Friday, May 1, 2009

On sales pressure

When my husband read aloud the lead to this story from the Boston Globe, I could picture it immediately. A Lawrence school principal, ecstatic about her first romance novel being published, knocked herself out trying to sell her staff on it. Infuriating everyone.

I felt for the principal, poor Beth Gannon. Authors get a little giddy when their first novel is published. She had learned what we all suddenly had to learn: the objective isn't just about getting our work into print -- as we originally thought -- but into our reader's hands.

They tell you, in new-author-school, that it all starts locally. So even if we have a more sophisticated media campaign, we still begin by telling our friends when our new books will be out, alerting our local papers and making a big deal of our book's launch date.

But I also felt for Beth Gannon's faculty. The first time I went to Bouchercon, the mystery world's largest and most prestigious conference, I found myself trapped on an elevator with some author I'd never met before who immediately gave me the hard sell on his new mystery. He practically whipped out his credit card swiper. It took all my creative skills to politely decline.
So despite the official reason Gannon was put on leave --apparently her self-published romance novel , Crazy Fortunes, has steamy sex and illegal drug use -- I don't think that's the real reason she's being rebuked. Or at least, that's not the reason I'd scold her. So far, no one has actually charged her with trying to sell her novel to the elemetary school students. I think her real crime was crossing the sales etiquette line. Pressing a little too hard, a little too often, and just a tad overzealously.

You could argue that she was using her principal position to make staff feel they had no choice but to buy her book -- there's an issue about her reassigning to a different school a teacher who complained about her sales tactics - but maybe that was just cooincidence. Maybe Gannon was just an overly enthusiastic new novelist going overboard trying to promote her work.

(Then, again, maybe this IS a sophisticated media campaign. Behaving badly and getting media coverage for it, might just be the ticket she needs to promote her book. The Boston Globe article keeps mentioning that steamy sex...and here I am, blogging about it.)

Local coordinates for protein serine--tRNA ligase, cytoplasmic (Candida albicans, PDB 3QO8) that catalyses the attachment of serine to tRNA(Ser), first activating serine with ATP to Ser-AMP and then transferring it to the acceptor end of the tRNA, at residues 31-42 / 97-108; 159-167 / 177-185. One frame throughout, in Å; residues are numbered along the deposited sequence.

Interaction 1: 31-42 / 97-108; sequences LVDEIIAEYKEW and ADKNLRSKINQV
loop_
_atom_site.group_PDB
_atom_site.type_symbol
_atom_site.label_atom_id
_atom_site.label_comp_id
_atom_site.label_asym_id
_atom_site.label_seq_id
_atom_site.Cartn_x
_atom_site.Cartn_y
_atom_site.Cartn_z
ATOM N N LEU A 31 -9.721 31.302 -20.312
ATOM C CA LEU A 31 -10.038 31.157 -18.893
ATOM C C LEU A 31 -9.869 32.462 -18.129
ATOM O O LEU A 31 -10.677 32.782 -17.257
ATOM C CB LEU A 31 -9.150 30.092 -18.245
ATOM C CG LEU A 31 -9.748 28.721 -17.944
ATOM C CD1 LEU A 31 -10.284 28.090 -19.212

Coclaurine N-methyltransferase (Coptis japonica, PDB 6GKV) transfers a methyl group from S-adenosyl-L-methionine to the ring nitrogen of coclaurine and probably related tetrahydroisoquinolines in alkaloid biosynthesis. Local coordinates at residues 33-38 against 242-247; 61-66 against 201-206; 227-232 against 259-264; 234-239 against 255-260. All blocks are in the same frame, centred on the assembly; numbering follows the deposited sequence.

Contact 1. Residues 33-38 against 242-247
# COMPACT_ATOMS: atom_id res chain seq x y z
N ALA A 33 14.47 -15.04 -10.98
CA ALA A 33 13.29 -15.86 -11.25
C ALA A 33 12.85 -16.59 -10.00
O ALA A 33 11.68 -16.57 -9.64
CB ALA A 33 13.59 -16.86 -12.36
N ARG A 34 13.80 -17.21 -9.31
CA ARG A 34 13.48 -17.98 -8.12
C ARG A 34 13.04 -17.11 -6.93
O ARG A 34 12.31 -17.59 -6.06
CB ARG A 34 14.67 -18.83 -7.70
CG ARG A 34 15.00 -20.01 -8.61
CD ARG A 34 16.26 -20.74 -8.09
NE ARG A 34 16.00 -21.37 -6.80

So what do you think? Should this woman lose her job over this? And have any of you every found yourself her staff's position, or my spot in the elevator? I, for one, really can't stand it when the supermarket clerk hits you for a charitible donation when she gives you your grocery bill. Even if it's my favorite charity, I resent the do-gooder pressure coming from the supermarket chain.

So are there sales etiquette rules that just shouldn't be breached? Any tips for Gannon when the sequel comes out?


  1. You have to wonder if it had been a nonfiction book about some boring topic if it would have generated this buzz. (I'm thinking not so much.)

    On the one hand, it's inappropriate to peddle the book at work, no matter the content.

    Add in that she is in a position of power (not just pushing among equal rank colleagues).

    Add in that this is in a school situation, which is fraught with its own culture and taboos.

    Add in that the book has, gasp, sex in it.

    She'll be lucky to emerge without a coat of tar and feathers.

    But maybe given the publicity, the book will be picked up by a big publisher and she'll be laughing all the way to the best seller list.

  2. I also hate being pressured into things (including that grocery store donation you speak of) and will resist simply on principle.

    I wonder about the reality of what went on. I think we may never know what with the skewed coverage media always seems to present.

    Isn't this why so many 'erotic' writers have pen names?

  3. Hi Kira,
    Yes, I'm envisioning both the tar and feathers and the best selling list.

    Bad behavior is so often the path to stardom!

    And Karen, I agree, I'd love to know what REALLy went on in the faculty room and transfer of the teacher who complained to another school.

  4. Argh.